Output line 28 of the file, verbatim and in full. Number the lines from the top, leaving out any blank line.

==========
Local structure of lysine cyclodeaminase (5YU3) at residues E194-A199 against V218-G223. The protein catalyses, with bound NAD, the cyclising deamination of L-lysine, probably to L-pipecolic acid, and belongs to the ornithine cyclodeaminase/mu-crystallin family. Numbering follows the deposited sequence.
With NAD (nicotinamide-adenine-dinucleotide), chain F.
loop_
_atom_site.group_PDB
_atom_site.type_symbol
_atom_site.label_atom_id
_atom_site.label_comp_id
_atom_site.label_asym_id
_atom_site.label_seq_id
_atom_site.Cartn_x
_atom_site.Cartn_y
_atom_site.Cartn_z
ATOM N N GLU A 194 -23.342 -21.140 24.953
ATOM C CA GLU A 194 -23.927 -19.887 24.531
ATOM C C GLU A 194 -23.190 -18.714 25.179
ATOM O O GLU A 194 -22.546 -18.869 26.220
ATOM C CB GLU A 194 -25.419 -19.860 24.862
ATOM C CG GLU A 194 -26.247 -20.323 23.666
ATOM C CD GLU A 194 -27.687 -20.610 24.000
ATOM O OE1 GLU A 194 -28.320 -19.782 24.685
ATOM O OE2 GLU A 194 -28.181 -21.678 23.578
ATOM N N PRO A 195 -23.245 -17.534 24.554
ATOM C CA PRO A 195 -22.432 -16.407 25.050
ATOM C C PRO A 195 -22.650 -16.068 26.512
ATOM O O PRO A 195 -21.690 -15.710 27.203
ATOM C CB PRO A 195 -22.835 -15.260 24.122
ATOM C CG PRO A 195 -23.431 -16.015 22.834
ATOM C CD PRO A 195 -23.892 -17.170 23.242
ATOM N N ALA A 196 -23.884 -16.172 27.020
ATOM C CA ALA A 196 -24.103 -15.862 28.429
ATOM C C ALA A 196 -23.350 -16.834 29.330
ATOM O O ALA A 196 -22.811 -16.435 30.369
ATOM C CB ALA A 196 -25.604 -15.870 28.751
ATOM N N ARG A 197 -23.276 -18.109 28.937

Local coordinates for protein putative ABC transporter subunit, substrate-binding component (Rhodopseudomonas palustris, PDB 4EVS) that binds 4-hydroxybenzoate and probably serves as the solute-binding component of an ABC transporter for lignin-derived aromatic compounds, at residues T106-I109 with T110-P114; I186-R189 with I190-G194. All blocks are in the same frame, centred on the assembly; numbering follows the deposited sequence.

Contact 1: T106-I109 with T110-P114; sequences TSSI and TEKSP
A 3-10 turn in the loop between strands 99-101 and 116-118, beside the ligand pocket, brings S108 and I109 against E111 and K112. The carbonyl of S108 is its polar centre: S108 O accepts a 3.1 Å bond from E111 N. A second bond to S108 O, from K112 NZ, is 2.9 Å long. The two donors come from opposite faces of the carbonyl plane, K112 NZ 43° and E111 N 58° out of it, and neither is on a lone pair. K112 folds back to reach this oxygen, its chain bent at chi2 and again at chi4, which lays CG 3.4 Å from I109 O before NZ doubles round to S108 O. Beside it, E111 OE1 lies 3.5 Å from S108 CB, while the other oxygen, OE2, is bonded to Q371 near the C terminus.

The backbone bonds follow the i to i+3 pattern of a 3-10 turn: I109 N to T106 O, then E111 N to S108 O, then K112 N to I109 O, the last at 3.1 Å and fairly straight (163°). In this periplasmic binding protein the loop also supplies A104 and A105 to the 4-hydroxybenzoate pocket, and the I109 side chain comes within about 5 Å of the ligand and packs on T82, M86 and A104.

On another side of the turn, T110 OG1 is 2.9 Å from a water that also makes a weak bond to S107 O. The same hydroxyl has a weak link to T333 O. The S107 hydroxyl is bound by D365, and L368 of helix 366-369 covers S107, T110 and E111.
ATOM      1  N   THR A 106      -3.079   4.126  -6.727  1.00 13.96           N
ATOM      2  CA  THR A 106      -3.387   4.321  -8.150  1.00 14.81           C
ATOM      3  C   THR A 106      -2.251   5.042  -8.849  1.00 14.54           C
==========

ATOM C CD PRO A 195 -23.892 -17.170 23.242